however. One small-market sales manager at a sixstation conglomerate-owned cluster estimates 15% or more of her group’s annual revenue – placed mostly by national agencies outside the market – would be at serious risk if they were to drop Nielsen. “We would have to make up for it with local-direct business or through other revenue streams,” she says. Retaining national business is the biggest challenge when dropping Nielsen, in part because buyers tend to purchase a market’s strongest two or three stations as defined by a Nielsen ranker. And like it or not, the seller’s best tool for overcoming a marginal disadvantage in a ranker is Nielsen’s qualitative data. But that’s not easy today, even for a subscriber, because buyers on the whole are operating with smaller staffs and dealing with two and three times the workload compared to days past. “So the likelihood of a buyer looking at a massive qualitative story about why a station works better for a client at a 0.6 than a station at a 0.7 is just not as likely,” Paulus explains. “They need to move quickly.” In other words, national buys are increasingly taking the path of least resistance, and not having Nielsen’s data locally most often equals resistance. Harlow concedes adjustments are required to sell without Nielsen, but he’s not worried. While data help paint a picture of how valuable a station’s audience is, so does growing a client’s business. A few weeks ago in Greensboro, a small WKRR advertiser emailed their rep to say 14 people had come in and referenced their radio campaign. “So we provided all our sellers with that email and said, ‘Hey, when somebody tells you our share in the most recent monthly is off by two-tenths of a point, show ‘em this email and Mark McKay tell ‘em to shut up.’” And how is life without Nielsen in programming? “It’s freeing in that I don’t have to worry about seeing them,” quips WGH PD Mark McKay about the monthlies. “And I don’t know that anyone on our airstaff has felt any great sense of loss. Truth be told, I’d usually run through the numbers when they came and say, ‘Here are the highlights, here are the lowlights. Go do good radio.’” The decision hasn’t changed McKay’s approach, at least not yet. “It does make me wonder how many incorrect decisions were made based on data that might not be reliable,” he says, something McKay ponders not just for WGH, but for the industry as a whole. “I have told staff they have to be more amenable to collaborating with sales since that’s who will be affected most.” STATION ALTERNATIVE Like Stone and Harlow, radio broadcasters searching for another ratings vendor often end up at Eastlan. The company launched in 1999 with a focus on serving small and unrated markets and operates in almost 100 today. Harlow’s decision in Greensboro to contract Eastlan has brought new attention to the comparatively modest enterprise. “Does one customer and some noise signify a movement? I think it’s too soon to tell,” Eastlan CEO Mike Gould observes, noting that in recent years it’s become increasingly difficult for broadcasters to find meaningful ways to save money that don’t involve reductions in staff. “That means you have to look through your vendors. Ratings is a place now, Mike Gould perhaps for the first time in larger markets, where many broadcasters will look. Small markets have been doing that all along and that’s why Eastlan exists.” Eastlan’s low profile means not everyone is familiar with its methodology. Some assume it uses an approach similar to Nielsen’s diary, but Gould notes some key differences. Among them are significantly larger sample sizes, a one-survey-per-household rule and less reliance on weighting since the company is able to monitor completed samples daily. While Nielsen may not know a sample is deficient for weeks, the argument goes, Eastlan can identify a problem and redouble its effort almost immediately to meet its goal. The data itself is gathered through a combination of telephone interviews and what Gould characterizes as an “e-diary,” basically an email that invites people to detail their radio listening over a 24-hour period – not weekly. “Nationally about 50% is done by phone and about 50% is done electronically,” Gould says. Dick Broadcasting/Greensboro OM Jason Goodman likes what he’s seen from Eastlan so far. “They survey around 2,500 people over three months, but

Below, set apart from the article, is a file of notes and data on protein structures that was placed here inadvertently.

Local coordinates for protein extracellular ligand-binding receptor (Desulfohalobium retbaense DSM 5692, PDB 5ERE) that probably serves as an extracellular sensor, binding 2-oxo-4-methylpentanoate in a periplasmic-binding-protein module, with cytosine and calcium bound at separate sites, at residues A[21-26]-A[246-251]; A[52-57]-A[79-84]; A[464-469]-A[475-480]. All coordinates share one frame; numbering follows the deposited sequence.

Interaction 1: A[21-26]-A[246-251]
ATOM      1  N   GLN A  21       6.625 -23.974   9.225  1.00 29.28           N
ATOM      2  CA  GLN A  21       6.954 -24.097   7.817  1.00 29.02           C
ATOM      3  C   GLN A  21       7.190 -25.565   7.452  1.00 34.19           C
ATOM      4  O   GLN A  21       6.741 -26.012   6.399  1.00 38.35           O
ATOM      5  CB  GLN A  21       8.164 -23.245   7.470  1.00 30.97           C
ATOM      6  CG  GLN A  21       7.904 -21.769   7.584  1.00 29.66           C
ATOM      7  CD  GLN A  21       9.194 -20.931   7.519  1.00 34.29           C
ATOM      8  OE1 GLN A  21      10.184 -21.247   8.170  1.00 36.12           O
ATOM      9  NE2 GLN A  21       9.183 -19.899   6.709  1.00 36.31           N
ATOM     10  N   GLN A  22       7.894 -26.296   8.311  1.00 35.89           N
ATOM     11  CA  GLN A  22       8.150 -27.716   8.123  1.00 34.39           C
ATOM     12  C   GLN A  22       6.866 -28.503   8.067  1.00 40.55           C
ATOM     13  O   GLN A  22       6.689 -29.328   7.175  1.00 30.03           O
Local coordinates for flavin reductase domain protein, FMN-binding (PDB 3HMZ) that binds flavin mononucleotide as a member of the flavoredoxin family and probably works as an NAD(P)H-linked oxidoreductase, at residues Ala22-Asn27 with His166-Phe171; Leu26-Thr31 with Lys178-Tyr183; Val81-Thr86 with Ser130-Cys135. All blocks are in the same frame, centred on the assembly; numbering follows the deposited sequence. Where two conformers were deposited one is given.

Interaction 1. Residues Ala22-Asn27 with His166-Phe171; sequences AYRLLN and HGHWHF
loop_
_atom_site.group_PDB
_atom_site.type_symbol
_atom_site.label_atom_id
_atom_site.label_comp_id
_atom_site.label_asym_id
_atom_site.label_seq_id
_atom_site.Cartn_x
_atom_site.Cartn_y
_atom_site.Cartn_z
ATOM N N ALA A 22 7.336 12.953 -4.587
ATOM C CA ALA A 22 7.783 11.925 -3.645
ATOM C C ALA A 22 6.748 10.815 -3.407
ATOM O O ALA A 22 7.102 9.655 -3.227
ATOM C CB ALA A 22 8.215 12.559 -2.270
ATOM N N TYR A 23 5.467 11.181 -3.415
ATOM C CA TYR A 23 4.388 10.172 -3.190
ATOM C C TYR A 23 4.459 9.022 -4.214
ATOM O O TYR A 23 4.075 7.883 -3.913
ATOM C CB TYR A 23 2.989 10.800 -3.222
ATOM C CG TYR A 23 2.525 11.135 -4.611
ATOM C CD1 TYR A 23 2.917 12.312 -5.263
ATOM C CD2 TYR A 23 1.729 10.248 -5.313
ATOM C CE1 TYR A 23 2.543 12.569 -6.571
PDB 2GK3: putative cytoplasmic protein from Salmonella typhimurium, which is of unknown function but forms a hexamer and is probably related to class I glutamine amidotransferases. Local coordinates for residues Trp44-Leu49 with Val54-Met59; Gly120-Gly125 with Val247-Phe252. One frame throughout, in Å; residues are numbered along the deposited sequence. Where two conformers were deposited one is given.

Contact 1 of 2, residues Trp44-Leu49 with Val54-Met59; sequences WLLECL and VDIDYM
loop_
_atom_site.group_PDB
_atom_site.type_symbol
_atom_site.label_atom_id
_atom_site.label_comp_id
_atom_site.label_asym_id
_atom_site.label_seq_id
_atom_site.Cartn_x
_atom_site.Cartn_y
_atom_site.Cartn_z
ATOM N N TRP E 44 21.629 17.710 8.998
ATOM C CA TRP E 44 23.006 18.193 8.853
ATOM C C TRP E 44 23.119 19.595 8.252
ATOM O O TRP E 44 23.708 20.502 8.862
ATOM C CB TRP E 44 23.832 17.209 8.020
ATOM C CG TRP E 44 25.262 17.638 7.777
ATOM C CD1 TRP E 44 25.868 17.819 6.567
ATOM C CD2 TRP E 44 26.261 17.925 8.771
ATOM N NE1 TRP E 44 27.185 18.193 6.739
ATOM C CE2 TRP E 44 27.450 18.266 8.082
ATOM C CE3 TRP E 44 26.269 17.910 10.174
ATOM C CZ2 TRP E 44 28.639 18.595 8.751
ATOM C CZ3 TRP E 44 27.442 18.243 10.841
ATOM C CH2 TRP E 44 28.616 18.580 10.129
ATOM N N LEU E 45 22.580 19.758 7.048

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every week they’re rotating out three to four hundred,” Goodman explains, something he says would have been useful when a competitor experienced a questionable ratings spike a few years ago. “The AC station suddenly pulled a 50 share with Women 18-24 where they normally pull single shares. Nielsen told me there were a couple families that had listeners in the demo with very high exposure to that station.” Goodman says the anomaly lasted for six months before suddenly dropping to zero, noting, “If they had been rotating people off the panel weekly, that would’ve trended out quickly.” Eastlan costs considerably less than its larger competitor as well. Harlow doesn’t Jason Goodman disclose what his company is paying, but estimates savings of 60%. Stone puts his as high as 75% for Adams/Las Cruces and its competitor. “Each customer arrives taking a different path,” Gould says. “I do know that if the price of Nielsen and Eastlan were the same, we wouldn’t be around today. The fact that we cost significantly less in most cases is why we’re able to at least engage the dialogue.” Paulus explored the Eastlan option, but decided to go without ratings for the time being. “We want to see how it feels for the next 60 or 90 days without anything,” he says. “We’ll probably have some moments where we won’t have the knowledge that maybe some others will, but we’ll hope everyone treats us fairly and we’ll treat them fairly in return.” BIG BOX DATA Radio ratings have largely revolved around three basic metrics for the better part of 60 years: what station is being listened to, for how long and by whom (basic demographics). For most of that time, that’s all anyone was capable of knowing. Advertisers were